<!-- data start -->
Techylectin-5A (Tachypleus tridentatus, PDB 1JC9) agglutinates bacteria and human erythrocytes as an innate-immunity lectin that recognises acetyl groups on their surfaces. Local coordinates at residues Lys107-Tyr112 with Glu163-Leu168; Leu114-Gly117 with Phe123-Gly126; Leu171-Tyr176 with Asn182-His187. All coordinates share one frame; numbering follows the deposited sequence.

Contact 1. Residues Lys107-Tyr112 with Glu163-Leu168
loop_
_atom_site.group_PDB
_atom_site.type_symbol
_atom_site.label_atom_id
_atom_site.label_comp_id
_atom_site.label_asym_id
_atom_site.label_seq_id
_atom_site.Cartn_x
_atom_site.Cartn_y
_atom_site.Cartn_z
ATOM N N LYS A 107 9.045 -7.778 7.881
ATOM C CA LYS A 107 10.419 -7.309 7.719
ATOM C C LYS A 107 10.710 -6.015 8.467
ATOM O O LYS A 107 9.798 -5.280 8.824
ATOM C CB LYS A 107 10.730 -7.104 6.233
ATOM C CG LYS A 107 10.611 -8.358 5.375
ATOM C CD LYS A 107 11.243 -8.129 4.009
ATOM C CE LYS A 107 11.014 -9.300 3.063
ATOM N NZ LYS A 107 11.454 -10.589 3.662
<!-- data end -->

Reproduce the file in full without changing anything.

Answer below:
Techylectin-5A (Tachypleus tridentatus, PDB 1JC9) agglutinates bacteria and human erythrocytes as an innate-immunity lectin that recognises acetyl groups on their surfaces. Local coordinates at residues Lys107-Tyr112 with Glu163-Leu168; Leu114-Gly117 with Phe123-Gly126; Leu171-Tyr176 with Asn182-His187. All coordinates share one frame; numbering follows the deposited sequence.

Contact 1. Residues Lys107-Tyr112 with Glu163-Leu168
loop_
_atom_site.group_PDB
_atom_site.type_symbol
_atom_site.label_atom_id
_atom_site.label_comp_id
_atom_site.label_asym_id
_atom_site.label_seq_id
_atom_site.Cartn_x
_atom_site.Cartn_y
_atom_site.Cartn_z
ATOM N N LYS A 107 9.045 -7.778 7.881
ATOM C CA LYS A 107 10.419 -7.309 7.719
ATOM C C LYS A 107 10.710 -6.015 8.467
ATOM O O LYS A 107 9.798 -5.280 8.824
ATOM C CB LYS A 107 10.730 -7.104 6.233
ATOM C CG LYS A 107 10.611 -8.358 5.375
ATOM C CD LYS A 107 11.243 -8.129 4.009
ATOM C CE LYS A 107 11.014 -9.300 3.063
ATOM N NZ LYS A 107 11.454 -10.589 3.662